“The Mysterious Case of Nancy Drew and the Hardy Boys” takes the reader back to the origin of the Hardy Boys Mystery Series and the Nancy Drew books. While the two series have Franklin W Dixon and Carolyn Keene listed as the authors, neither author actually exists are a person. They are both creations of the Stratemeyer Syndicate. The Stratemeyer Syndicate was the “writing factory” started by Edward Stratemeyer as a means to churn out book after book in a series that he conceived of. He would contract an author to write a book with the requirement the author sign away all rights to the book and to remain anonymous. This led to the birth of Franklin W Dixon and Carolyn Keene (as well as the Tom Swift series, among others).
This book is the history and evolution of these two iconic series for children. The reader is shown how society has influenced the content of the novels, both in the language used as well as the plots. When the Hardy Boys first began in the late 1920’s and into the 30’s, there early volumes contained numerous racial stereotypes, both among the bad guys as well as the Hardys’ friends. Later editions would edit these stereotypes out. This book follows the series through their various authors as well as the change in the focus of the Syndicate after the death of Edward Stratemeyer.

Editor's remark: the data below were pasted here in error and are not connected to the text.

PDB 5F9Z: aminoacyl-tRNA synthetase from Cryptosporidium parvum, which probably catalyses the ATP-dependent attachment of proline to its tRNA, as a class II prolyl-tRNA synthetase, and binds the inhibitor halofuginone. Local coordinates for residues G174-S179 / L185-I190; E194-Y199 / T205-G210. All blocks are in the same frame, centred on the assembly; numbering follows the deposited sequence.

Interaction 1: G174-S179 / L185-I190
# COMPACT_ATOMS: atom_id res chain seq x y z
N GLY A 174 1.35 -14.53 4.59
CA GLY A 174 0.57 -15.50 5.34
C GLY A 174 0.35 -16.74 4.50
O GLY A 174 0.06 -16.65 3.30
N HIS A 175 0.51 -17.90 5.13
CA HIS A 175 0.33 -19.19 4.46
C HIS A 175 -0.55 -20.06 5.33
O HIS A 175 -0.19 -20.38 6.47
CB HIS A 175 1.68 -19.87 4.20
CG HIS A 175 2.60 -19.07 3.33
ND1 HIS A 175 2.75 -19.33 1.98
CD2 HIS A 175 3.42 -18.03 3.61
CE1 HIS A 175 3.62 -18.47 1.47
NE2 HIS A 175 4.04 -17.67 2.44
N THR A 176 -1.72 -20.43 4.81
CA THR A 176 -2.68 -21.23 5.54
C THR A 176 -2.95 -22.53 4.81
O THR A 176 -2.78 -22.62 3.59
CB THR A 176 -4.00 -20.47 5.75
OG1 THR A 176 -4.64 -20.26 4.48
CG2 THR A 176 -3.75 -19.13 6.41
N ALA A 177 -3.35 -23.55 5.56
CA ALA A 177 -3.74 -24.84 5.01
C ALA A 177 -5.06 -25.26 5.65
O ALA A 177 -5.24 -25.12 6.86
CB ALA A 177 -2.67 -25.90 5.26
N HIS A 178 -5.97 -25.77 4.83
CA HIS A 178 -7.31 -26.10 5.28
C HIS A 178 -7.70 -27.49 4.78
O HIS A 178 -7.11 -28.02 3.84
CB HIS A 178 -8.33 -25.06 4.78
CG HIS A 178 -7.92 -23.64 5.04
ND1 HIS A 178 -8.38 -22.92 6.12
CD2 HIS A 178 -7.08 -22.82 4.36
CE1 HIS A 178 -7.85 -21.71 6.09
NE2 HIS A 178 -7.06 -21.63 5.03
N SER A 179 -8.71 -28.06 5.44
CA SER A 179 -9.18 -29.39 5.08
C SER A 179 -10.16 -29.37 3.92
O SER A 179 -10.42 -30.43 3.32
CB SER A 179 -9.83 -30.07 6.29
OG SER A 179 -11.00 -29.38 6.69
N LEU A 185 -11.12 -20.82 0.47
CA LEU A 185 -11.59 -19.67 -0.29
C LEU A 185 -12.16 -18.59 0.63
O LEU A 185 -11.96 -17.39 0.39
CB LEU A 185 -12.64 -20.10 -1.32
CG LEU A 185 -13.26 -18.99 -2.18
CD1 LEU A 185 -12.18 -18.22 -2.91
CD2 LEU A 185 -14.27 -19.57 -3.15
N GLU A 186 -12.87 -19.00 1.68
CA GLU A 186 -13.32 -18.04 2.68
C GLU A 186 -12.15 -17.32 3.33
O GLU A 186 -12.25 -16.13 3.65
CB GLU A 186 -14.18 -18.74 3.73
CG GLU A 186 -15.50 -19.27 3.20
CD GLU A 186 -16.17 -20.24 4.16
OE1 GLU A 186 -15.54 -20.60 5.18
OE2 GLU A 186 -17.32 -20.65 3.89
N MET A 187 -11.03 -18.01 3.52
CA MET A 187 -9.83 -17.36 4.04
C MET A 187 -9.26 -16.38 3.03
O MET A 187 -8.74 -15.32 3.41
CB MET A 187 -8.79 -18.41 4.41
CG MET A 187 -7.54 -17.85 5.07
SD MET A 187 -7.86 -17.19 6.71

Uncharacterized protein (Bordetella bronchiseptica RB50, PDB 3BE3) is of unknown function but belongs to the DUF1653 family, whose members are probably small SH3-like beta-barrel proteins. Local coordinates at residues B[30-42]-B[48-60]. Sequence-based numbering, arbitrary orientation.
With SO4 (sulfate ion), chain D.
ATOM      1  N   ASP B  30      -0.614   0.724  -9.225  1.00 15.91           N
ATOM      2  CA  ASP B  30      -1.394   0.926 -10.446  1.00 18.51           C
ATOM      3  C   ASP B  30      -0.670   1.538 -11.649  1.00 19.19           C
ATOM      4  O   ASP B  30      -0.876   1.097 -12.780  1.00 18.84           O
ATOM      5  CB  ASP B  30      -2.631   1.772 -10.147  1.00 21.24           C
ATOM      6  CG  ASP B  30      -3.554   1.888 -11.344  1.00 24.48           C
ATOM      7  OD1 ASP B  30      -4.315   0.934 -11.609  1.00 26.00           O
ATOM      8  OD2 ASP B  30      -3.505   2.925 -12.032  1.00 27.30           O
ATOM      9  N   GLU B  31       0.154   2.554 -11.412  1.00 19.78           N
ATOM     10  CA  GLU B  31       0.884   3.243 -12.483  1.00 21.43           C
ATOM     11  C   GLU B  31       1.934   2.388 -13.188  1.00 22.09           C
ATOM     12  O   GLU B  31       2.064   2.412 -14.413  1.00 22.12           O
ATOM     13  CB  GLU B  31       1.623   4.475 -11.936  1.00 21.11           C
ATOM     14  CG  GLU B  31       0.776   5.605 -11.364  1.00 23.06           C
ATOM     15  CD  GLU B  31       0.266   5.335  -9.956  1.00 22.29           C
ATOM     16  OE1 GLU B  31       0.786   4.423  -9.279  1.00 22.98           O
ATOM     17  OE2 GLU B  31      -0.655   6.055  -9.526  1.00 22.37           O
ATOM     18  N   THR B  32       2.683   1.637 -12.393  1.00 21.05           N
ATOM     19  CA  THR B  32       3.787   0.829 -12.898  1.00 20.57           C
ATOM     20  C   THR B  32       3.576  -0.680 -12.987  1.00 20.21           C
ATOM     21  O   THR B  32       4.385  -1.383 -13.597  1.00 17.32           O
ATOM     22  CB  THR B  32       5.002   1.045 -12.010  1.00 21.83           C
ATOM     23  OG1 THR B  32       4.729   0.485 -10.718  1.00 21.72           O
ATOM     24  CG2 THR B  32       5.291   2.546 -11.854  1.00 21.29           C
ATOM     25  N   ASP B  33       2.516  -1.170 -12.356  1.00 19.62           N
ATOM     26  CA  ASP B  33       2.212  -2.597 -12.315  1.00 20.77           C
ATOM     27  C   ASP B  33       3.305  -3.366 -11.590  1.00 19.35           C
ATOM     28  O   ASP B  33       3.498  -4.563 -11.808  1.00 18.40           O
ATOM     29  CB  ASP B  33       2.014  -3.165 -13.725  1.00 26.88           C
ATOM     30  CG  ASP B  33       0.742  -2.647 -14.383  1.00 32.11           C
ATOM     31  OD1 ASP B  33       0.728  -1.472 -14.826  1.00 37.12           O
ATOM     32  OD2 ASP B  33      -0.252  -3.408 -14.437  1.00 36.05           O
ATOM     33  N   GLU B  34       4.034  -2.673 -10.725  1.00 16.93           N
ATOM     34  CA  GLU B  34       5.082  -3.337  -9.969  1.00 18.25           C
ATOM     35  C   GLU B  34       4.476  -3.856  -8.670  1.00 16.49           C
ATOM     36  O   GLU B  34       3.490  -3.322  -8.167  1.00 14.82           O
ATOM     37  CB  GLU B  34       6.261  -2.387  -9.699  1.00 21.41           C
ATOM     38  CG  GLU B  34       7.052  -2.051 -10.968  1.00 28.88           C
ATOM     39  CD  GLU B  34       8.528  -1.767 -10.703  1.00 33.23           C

One thing that the authors of this book try to do is tie both series into the society of the time (whether it is the 1930’s of the early series, the 1950’s or the 1980’s). This attempt is what I found less successful or interesting about the book. There are numerous sidebars and pictures and captions about the America’s youth during each era and how the books impacted the youth and I felt that this information was extraneous and unnecessary.
What is most interesting about this book is the evolution of the Hardy Boys and Nancy Drew. The characters changed over the 75 years and the books continue to sell. This coverage was the best part of the book and is what I would recommend for the reader. Nothing would be lost by just skipping the sidebars. I do feel that the authors have overstated the influence of these characters, but I cannot question the popularity of the Hardys or Nancy Drew.